My Double Mastectomy: Three Years Later

Double Mastectomy: Three Years Later

Double Mastectomy: Three Years Later

May 15, 2014, I was sitting in a hospital room recovering from a double mastectomy.  Why am I smiling so much in the photo?  The answer: I just finished a phone conversation with my parents.  They live a little over one thousand miles from me.  I couldn’t believe how little pain I was in and how good I felt.  It was important to me that they hear my voice.

Both my Mother and Father were in disbelief that I was calling them. Just 24 hours before, they were on alert at their home waiting for the phone call to let them know I was out of surgery and doing well.  When I mentioned to them I was heading home in a couple of hours after the call, they were even more surprised.  I could hear the sense of relief in their voices over the phone. That gave me great joy. Knowing they felt better made me feel better.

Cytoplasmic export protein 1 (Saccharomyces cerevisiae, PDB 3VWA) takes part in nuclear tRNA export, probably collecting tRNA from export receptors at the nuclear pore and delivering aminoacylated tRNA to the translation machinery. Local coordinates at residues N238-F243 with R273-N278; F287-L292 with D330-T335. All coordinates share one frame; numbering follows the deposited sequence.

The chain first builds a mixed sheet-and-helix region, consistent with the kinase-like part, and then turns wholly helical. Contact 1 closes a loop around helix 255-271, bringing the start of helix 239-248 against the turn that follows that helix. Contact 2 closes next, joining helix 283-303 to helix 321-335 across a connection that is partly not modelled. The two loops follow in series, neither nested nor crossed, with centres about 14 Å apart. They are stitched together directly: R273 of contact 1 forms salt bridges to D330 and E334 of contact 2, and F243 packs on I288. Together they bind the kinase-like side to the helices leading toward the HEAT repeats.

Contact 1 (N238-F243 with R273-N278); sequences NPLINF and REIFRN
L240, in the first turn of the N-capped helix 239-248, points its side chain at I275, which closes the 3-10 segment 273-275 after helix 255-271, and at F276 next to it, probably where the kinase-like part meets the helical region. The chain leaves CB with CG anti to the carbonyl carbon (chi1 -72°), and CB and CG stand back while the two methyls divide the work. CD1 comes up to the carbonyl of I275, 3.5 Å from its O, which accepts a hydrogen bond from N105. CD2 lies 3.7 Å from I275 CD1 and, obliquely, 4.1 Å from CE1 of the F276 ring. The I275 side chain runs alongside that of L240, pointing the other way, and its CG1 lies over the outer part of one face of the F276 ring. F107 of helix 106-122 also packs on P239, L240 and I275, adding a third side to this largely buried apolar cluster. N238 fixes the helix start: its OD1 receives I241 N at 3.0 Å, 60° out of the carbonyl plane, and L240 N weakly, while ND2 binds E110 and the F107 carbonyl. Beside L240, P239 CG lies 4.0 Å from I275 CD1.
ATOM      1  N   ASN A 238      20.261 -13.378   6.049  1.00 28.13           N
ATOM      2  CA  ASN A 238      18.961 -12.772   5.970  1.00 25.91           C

The Emotional Caregiver

When you are told, you have breast cancer, it is difficult enough to process the information yourself.  When you begin to tell friends and family you somehow become an emotional caregiver for them.  They ask so many questions out of love and concern.  When I felt good the morning after my mastectomy, I wanted them to know.  I wanted to comfort them and relieve them of any worry.

I did feel good compared to the night before when I was in recovery.  I did not wake up well.  I got sick twice trying to shake off the nausea and fogginess of the anesthesia. My back was really aching no matter how much the nurse massaged it for me.  Two days after I returned home I was amazed I was walking the neighborhood; slowly, but I was doing it.

At Home and Recovering

My chest felt tight and very bizarre.  I tried to wipe something that spilled on the counter top and it was as if there was no strength to put any pressure on the cloth I was using.  I carried around a pain pump and two drains.  I learned to strip the drains myself even though I didn’t like the feel of them at all.  I could feel the tubing moving inside my now flat chest wall.